Island, p.20
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       Island, p.20

           Richard Laymon

  ‘That’s a laugh. I’m sure Wesley’s gonna kill us all and then let Rupert’s little diary incriminate him. Are you kidding me? He’ll burn it.’

  ‘Thanks, Connie,’ I said.

  ‘Oh, get real.’

  ‘Anyway, I’m not planning to get killed. I’m gonna make it out of here - I hope we all do. And then I’ll find a publisher. We’ll be famous. I’ll make a ton of money. And everybody who reads my true-life adventure book will see just what a bitch you are.’

  ‘Maybe I’ll burn it myself.’

  ‘Just try, and see what ...’

  ‘Knock it off,’ Kimberly said. ‘Both of you.’

  ‘And you leave Rupert’s diary alone,’ Billie told her daughter.

  Her daughter said, ‘Yeah, right, take his side, why don’t you?’

  That was pretty much the end of the conference. It hadn’t turned out so badly, after all.

  Being the intended target of Thelma’s hit, I came out of things looking a lot better than expected. I was now the survivor of an assassination attempt, not the dork who’d let Thelma escape.

  I couldn’t help feeling a little scared, though.

  It’s one thing to have somebody pull a razor on you because she’s your prisoner bent on making a getaway. It’s a whole different ballgame if she dropped in on us with a battered body and a load of lies just so she could get close to me, late at night, and rip me open.

  I’m damn lucky to be alive.

  Day ? Anybody’s Guess

  Musings On My Return To The Journal

  It’s where I left it. So I’ve opened it. So now I’m writing again.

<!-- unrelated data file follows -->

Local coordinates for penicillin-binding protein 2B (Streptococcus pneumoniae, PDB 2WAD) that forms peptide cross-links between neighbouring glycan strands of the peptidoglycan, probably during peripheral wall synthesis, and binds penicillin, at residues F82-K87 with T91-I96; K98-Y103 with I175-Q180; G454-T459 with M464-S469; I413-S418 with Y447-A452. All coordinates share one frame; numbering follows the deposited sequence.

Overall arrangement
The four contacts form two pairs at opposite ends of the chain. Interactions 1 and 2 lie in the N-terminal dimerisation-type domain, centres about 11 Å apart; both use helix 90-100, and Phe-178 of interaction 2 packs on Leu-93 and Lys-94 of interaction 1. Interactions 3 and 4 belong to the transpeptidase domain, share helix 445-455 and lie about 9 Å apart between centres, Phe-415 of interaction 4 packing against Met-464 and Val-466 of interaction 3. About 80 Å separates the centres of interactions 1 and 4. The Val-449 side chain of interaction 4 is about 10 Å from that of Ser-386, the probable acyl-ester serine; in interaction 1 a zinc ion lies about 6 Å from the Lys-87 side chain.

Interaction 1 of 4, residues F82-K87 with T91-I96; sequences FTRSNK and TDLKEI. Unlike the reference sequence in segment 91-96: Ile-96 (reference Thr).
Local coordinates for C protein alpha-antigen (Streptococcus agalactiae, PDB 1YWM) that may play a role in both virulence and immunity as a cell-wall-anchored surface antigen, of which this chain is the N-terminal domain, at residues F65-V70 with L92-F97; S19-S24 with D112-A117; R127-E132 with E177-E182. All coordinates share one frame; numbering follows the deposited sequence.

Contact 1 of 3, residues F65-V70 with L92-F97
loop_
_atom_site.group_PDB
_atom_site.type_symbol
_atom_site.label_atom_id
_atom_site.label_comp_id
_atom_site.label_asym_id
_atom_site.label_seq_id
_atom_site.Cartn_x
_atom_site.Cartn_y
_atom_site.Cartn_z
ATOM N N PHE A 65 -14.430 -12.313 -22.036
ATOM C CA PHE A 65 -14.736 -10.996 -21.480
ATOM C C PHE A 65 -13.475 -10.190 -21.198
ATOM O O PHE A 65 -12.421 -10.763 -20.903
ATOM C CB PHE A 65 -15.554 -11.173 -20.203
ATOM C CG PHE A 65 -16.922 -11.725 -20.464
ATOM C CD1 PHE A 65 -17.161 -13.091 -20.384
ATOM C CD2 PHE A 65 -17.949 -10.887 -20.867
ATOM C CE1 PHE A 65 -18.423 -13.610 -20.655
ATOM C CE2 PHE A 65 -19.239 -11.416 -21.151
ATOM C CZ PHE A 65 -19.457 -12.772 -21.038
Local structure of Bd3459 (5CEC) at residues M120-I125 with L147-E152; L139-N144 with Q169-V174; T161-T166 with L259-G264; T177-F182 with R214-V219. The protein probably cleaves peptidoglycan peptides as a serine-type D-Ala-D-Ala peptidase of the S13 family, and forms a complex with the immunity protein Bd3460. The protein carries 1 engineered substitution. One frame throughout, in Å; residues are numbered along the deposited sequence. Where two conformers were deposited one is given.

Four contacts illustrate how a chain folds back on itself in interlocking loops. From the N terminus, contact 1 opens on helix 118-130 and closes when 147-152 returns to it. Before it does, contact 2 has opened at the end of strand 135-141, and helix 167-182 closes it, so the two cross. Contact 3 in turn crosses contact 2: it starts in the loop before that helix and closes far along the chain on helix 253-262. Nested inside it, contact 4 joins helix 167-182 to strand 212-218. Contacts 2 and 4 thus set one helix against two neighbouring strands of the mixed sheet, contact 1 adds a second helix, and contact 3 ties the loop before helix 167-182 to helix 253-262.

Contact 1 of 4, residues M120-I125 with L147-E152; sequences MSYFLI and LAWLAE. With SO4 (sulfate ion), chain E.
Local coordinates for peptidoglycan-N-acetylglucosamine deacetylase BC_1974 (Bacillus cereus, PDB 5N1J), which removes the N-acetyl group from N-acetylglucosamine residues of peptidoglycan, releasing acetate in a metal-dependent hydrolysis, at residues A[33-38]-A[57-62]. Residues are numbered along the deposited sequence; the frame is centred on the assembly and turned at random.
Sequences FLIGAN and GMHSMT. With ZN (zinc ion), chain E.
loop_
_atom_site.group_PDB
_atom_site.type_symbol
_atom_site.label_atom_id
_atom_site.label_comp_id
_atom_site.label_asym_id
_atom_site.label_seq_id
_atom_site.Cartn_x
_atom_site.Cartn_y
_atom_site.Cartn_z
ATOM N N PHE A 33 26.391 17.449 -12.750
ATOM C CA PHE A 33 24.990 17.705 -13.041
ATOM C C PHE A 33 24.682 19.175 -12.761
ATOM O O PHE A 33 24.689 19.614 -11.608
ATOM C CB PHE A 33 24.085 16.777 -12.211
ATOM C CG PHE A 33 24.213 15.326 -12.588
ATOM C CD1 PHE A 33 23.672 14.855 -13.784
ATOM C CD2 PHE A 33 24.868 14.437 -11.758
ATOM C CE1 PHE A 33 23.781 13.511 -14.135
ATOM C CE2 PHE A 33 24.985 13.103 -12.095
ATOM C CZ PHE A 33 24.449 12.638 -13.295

I don’t know why I’m bothering.

  Except, like Kimberly said, we’ve got to have a record of what’s been happening here.

  Maybe the cops’ll get their hands on it, someday. Yeah, right.

  Do they have cops in this goddamn armpit of the universe? Do they have anyone?

  I know one thing: I don’t ever want to see this thing get published. Not anymore. Not after what happened.

  ‘After what happened?’ you ask.

  I don’t know what happened.

  It has been a few days since my last entry in the journal. I think. I’m not sure how long it’s been.

  I just now turned back a couple of pages to read what’s there and refresh my memory. It’s almost like somebody else wrote them. Wrote them a long time ago. Years ago. So much has changed.

  I’m embarrassed to see what I wrote.

  Example: I expect he’ll try to kill me again. The placement of again makes it sound like I’ve already been killed once. But that isn’t the real problem. (One can’t be held accountable for the grammar of dialogue, right? And who gives a rat’s ass, anyway?) The real problem is my cavalier, jaunty fucking attitude. Ah, yes, my good Wesley? He’ll likely make another try for me. Tut, tut. Have to be on my guard, won’t P Have to remember to duck.

  Well, here’s news.

  It wasn’t me he got.

  It was them.

  Kimberly, Billie and Connie.

  They’re gone with the fucking wind, and I’m not. I’m here, back at the beach, writing in my journal, alive and well and alone.

  I’m not planning to get killed.

  Another gem from my previous entry.

  Talk about arrogance.

  Talk about being the prime asshole of the world. Talk about prophetic.

  Of course, I don’t actually know if the women have been killed. I think it’s likely, but I’m not sure. I know some of what happened, but not everything. They were still alive when I went down, but what happened to them afterwards?

  I don’t know.

  I know they’re gone, though.

  I can’t handle this. I’m going for a swim. Maybe I’ll be lucky and a shark’ll eat me for dinner.

  War Party

  This is the next day.

  I was too messed up to do any more writing yesterday. I went for a swim, like I said. The sharks didn’t get me, though. I didn’t see hide nor hair of any sharks.

  I did consider suicide, though.

  One of those really cool, melodramatic suicides like you’ve seen in a billion crappy movies - where some idiot goes swimming off into the sunset. The deal is, I guess, you keep swimming away from shore until you get too pooped to make it back. So even if you eventually change your mind, you’re history.

  There are several reasons why I didn’t do it.

  a. Drowning sucks.

  b. Being dead sucks.

  c. Being the lone survivor is not a fate worse than death.